First vaping deaths mark an epidemic

America’s vaping epidemic has recently taken a dark turn, with 17 deaths from vape-related illnesses as of Oct. 2.

This is only the beginning. The Centers for Disease Control and Prevention have reported a total of 805 cases of vaping-related lung illnesses as of Sept. 27. Common symptoms include shortness of breath, fever, coughing, and vomiting.

The cause is still unclear, but the FDA’s forensics lab has found vitamin E acetate, a cutting agent often used in vape cartridges as well as a known respiratory irritant, in samples from afflicted patients.

More than half of the patients have also self reported using Dank Vape brand cartridges. These cartridges are pre-filled with THC, or tetrahydracannabinol, the active ingredient in cannabis.

Though vaping has existed for years, it’s only recently become a prevalent issue within our society, and it owes its newfound infamy to teenagers.

Between 2017 and 2018, e-cigarette use among high schoolers rose by 78 percent, according to data from the FDA’s National Youth Tobacco Survey. To make matters worse, more than half of the patients are 25 and under, and 16 percent of them are minors.

Vaping thrives in high school, and will likely continue to do so because students don’t grasp the danger of it. Even if vaping is perceived as dangerous, teenagers act as if they’re immune to it somehow.

Simah Herman, an 18-year-old girl from Los Angeles, vaped constantly since age 15 and said she never had an issue with it until she was hospitalized. After recovering from a medically induced coma, she immediately recognized the latent danger of  her old “hobby”.

Herman woke up, but there will be kids who don’t. And no one can know who will or will not until it’s too late.

This isn’t to say actions aren’t being taken to prevent vaping. President Trump has publicly stated that he plans to pursue a ban on the sale of flavored vape. New York Gov. Andrew M. Cuomo announced on Sept. 15 that he plans to utilize emergency regulations in order to ban the sale of vape throughout the state immediately.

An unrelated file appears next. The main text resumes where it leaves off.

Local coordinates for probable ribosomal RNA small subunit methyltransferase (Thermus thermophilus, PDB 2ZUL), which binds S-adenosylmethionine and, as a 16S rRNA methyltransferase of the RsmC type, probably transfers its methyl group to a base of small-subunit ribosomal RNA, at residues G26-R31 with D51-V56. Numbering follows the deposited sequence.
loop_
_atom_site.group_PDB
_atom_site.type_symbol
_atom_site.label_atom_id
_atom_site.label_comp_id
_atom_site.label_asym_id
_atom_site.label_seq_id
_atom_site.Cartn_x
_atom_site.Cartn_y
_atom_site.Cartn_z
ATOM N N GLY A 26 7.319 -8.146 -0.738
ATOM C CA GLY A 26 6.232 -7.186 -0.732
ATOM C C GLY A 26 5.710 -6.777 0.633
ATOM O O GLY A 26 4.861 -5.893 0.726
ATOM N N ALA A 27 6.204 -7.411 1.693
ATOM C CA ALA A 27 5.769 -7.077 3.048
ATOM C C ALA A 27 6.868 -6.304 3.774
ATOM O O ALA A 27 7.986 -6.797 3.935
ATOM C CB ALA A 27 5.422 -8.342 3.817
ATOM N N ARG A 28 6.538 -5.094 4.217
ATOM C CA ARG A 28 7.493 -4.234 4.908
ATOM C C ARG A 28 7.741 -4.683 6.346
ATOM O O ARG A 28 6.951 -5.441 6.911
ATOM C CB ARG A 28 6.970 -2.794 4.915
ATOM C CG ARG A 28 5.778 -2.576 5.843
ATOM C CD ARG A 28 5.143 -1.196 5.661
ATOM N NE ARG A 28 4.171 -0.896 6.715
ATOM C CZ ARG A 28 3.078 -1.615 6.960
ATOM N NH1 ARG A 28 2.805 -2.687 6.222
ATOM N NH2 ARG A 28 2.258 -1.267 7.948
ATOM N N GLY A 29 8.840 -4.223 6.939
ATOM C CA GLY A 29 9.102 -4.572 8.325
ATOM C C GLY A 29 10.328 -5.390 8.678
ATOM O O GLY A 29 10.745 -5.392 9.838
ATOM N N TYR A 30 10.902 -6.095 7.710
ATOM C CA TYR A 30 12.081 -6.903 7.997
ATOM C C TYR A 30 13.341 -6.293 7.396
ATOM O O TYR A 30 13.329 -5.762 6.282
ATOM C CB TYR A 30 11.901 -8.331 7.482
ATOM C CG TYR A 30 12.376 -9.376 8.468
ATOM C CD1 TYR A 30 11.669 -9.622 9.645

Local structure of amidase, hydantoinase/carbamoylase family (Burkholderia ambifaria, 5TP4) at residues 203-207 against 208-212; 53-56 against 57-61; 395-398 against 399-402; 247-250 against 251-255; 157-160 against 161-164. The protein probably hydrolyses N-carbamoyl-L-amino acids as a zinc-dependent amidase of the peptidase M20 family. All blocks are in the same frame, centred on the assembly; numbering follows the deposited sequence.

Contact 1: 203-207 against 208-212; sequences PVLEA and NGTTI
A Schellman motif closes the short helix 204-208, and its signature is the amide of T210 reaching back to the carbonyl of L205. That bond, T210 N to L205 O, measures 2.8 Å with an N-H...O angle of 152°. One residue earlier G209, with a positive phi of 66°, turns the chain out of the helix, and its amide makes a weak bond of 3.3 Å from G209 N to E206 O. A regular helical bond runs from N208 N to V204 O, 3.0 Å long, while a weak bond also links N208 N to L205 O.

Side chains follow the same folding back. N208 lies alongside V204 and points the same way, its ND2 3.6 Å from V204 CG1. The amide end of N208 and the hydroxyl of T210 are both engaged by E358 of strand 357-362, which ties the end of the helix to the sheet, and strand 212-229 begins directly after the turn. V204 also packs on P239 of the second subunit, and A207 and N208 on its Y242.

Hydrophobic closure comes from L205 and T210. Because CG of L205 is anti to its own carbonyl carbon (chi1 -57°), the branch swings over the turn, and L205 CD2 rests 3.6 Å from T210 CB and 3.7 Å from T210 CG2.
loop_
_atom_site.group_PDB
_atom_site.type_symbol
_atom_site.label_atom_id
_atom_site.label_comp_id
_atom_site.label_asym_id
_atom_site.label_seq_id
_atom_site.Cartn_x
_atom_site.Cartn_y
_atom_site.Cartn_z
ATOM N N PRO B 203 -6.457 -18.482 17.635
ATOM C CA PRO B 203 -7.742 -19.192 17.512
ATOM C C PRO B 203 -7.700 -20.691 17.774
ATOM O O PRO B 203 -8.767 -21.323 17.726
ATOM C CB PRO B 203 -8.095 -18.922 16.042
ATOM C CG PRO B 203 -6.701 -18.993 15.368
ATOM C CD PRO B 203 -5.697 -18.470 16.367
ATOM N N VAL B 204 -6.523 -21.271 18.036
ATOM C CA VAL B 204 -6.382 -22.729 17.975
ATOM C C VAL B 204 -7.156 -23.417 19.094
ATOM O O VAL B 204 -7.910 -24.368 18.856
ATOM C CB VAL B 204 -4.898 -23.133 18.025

School districts are also taking notice. Wilson High School in  Alabama has removed bathroom stalls to cut down student vaping, while Dell Rapids School District in southeastern South Dakota began installing vape sensors in bathrooms.

But the truth of the matter remains that in order to affect significant change regarding the epidemic, kids have to stop vaping. It sounds obvious, but people will always work around authorities if they set their mind to it.

Without changing the attitude of teenagers toward vaping, it will not stop. It might diminish stricter regulations definitely have to be implemented regarding the purchase of e-cigarettes, but it’s unlikely to reduce at the rate that we need it to.

Vaping is a joke at Cal High because of its trendiness. It’s a constant punch line. There’s a steady stream of jokes about the bathrooms smelling like cotton candy and the various ways people avoid getting caught. More than anything, there’s this pervasive idea that vaping isn’t that big of a deal, and even if it was, nobody would stop.

But it’s a trend that needs to end. A few laughs aren’t worth the risk of hospitalization or something even worse.